What you need to know
- Amazon launches new Care Hub feature for Alexa-enabled devices.
- Care providers have access to loved ones' activity throughout the day.
- Users can get started with Care Hub today by connecting their Alexa accounts.
As a result of the ongoing global pandemic, its become more difficult to spend time with loved ones. This can be harder for the older generation, who are more vulnerable and disproportionately affected by exposure to Covid-19. This makes something like virtual care a staple for many who want to keep tabs on their loved ones. Amazon is looking to help fill the void, and today announced a new remote caregiving feature for Alexa called Care Hub.
At its core, the new feature is meant to create a direct connection between the person providing care and their aging loved ones. Family members will be able to get alerts and monitor their activity feed through the Alexa app. They can also set customized notifications, such as when activity starts or when there's a lack of activity. And whenever there's concern, simply tap to call or "drop in" on their loved one.
Amazon is betting on the ease of use for voice assistance making it ideal for aging customers. Being able to tell Alexa to turn on lights or play music makes it easy to incorporate into our daily lives, especially for users with mobility problems. Thus, activity feed is mainly contingent on the continued use of Alexa throughout the day. And of course Amazon has privacy in mind, meaning loved ones can view, hear, and delete voice recordings simply by telling Alexa. There's also a limit what the family can see in activity feed. Activities are shown by category, so specifics like a song title, for example, will not be shown. Amazon describes it as "see how they're doing, not what they're doing."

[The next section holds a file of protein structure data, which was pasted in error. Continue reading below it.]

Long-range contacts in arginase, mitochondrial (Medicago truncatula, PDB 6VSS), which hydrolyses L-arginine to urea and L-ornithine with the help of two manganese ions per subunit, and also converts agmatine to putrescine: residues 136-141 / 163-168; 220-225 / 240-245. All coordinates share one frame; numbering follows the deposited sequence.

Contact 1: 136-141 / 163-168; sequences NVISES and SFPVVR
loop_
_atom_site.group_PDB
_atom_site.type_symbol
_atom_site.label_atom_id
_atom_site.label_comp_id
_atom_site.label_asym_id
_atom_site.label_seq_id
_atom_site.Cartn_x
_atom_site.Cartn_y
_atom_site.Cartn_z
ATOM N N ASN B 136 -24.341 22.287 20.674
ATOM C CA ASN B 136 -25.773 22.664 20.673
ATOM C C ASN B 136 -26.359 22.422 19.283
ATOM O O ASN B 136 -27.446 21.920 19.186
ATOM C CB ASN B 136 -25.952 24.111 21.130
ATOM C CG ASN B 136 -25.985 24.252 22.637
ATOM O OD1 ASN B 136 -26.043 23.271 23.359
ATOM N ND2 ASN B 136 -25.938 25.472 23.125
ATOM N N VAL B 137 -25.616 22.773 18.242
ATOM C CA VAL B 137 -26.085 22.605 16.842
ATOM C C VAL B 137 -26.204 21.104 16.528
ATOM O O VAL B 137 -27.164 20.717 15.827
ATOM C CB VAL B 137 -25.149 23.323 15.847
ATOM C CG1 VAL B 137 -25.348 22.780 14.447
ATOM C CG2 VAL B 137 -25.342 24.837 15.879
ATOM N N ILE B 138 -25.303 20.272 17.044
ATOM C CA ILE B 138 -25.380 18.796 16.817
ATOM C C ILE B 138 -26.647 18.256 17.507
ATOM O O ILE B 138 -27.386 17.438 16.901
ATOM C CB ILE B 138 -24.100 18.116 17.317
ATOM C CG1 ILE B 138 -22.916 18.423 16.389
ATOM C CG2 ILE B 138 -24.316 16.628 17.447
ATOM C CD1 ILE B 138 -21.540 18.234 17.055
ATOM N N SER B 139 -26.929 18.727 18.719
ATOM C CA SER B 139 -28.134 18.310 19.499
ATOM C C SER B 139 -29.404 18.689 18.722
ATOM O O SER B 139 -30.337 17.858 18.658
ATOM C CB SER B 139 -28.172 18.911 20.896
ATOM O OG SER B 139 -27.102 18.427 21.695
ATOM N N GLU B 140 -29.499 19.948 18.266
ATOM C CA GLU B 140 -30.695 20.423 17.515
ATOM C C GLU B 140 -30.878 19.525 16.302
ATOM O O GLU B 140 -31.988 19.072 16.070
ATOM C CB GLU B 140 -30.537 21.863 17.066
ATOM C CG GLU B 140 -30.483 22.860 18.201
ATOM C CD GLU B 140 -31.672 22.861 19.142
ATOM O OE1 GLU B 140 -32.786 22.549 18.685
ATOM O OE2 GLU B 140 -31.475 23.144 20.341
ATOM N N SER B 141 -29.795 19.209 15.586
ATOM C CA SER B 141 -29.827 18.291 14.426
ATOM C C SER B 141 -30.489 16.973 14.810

Amazon employees have taken part in the program and provided feedback to help improve it:
Customers can get started with Care Hub by connect two Alexa accounts; elderly loved ones need an Amazon Echo or Alexa-enabled device, while the family member or person providing assistance only needs the app. Once the invitation is sent and accepted from the loved one, the accounts are connected and the family member immediately becomes an emergency contact. The loved one would simply have to say "Alexa, call for help" and the family member will be contacted.
User can get started today (opens in new tab). For now, Care Hub is only available in the U.S. with no word on expanding to other countries or regions.
Amazon Echo (4th Gen)
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Derrek is a long-time Nokia and LG fanboy who loves astronomy, videography, and sci-fi movies. When he's not working, he's most likely working out or smoldering at the camera.
What you really need to know: I bought two of the newest Dots to put in my father in law's house. He's 95 and we thought this would be a great thing for him and for us. However! He's 95! He has no email and NO Amazon account and in order to use the Care Hub, he has to have an email (that's working, that he can check) and an Amazon account! What good does this do? And I imagine he's not alone in not having either the email or Amazon account. So either the Care Hub developers don't have really elderly loved ones or they just didn't bother to take this into account. There needs to be a way to turn on the Care Hub for specific devices. NOT to have an elderly person have to create an Amazon account then send out emails to invite people to participate in the Care Hub. The whole sign up process just sucks. And there's no way to actually get to the Care Hub department or any of the developers who designed this gawd awful procedure to use it!
Just do it for him. Then you have access to everything and he has the dots for you to both use. Not very difficult to work around.
What is so hard for the caregiver to create the accounts needed for the service to work?
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